Midwife comes from an old English word meaning “with woman,” and since women have been the traditional birth attendants throughout history, midwives have existed for as long as babies have been born. Have you decided to use a midwife for your maternal care and birthing process? A midwife will be the one working with you side by side throughout your pregnancy and birth. So what is the best route to take when finding a midwife?
You will want to choose someone that you can trust to help you feel confident and help carry out your plan to bring your baby into the world. Today midwives work in private offices, assist in home births and in-hospitals. With some research, finding a midwife whose experience seems most relevant to your situation and family needs should be easy. Calling or visiting the offices of the midwife you would like to work with and getting to know them and their practice would help you with finding a midwife that would be a good match for you and your family. So, what questions should you be asking to help your quest for finding a midwife?
Finding a Midwife : Essential Questions to Ask
- How Does your practice work?
- How many planned births do you accept per month? If you are not available when I go into labor, who is your backup?
- How long have you been a midwife? In what kind of settings have they practiced?
- Are you available via phone/text? Specific days/house you aren’t available?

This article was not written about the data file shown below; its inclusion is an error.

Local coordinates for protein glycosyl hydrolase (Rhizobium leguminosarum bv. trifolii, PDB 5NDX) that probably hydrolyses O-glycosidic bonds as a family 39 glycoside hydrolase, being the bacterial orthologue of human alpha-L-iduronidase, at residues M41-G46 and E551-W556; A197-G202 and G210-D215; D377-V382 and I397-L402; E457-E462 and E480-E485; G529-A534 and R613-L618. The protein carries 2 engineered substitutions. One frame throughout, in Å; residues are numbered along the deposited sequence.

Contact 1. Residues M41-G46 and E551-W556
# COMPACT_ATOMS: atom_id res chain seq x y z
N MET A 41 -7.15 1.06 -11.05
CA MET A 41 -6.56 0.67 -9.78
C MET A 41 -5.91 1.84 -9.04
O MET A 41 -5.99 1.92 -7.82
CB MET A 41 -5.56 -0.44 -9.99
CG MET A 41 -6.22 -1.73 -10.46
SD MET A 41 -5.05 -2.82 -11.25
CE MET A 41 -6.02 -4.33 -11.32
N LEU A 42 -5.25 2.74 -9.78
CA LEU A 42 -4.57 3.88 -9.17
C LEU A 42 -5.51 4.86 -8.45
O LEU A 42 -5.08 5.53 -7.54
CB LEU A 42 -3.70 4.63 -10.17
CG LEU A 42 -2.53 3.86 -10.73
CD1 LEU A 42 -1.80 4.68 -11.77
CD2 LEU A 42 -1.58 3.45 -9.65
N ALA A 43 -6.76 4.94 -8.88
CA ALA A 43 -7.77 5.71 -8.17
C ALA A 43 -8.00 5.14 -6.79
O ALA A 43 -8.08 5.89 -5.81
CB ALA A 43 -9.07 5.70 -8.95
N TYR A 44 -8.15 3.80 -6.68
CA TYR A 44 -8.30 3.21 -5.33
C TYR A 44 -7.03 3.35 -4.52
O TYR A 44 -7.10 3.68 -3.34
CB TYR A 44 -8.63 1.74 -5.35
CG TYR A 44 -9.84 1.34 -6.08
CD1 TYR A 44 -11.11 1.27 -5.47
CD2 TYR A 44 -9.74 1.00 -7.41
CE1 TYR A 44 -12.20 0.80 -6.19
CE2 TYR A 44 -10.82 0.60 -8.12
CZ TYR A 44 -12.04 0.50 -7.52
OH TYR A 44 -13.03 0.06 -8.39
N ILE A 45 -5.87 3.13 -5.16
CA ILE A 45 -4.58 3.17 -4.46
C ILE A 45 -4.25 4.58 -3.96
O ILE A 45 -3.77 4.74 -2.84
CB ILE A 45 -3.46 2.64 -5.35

- How often will I have appointments scheduled? What will happen during each appointment?
- Where do you attend deliveries? Birth Center? Home? Hospital?
- How soon after I start labor will you see me?
- Can my family be present during labor and birth?
- What do you typically recommend for pain management during labor?
- What is your policy when labor stalls or when dilation is slow? Are there time limits?
- What is your transfer rate during labor?
- What is your protocol for non-emergency transfers to the hospital? For emergency transfers?
- What is your postpartum care plan for me? Baby?
It is important that you discuss with the potential midwife your personal birth plan if you already have one made up. That way you will have an idea of how they will deal with any changes along the way. It can be very difficult emotionally when you have this idea of a birth plan that suddenly and unexpectedly gets changed due to circumstances beyond your control, so knowing their policies on high-risk pregnancies, emergency c-sections, and other unexpected events during pregnancy can lay the foundation for the “what-ifs”.
The relationship you have with your midwife can be the most amazing part of your pregnancy and birth. All the best with your search for finding a midwife! If you have any further questions pertaining to you finding a midwife, contact me and I’ll be glad to help!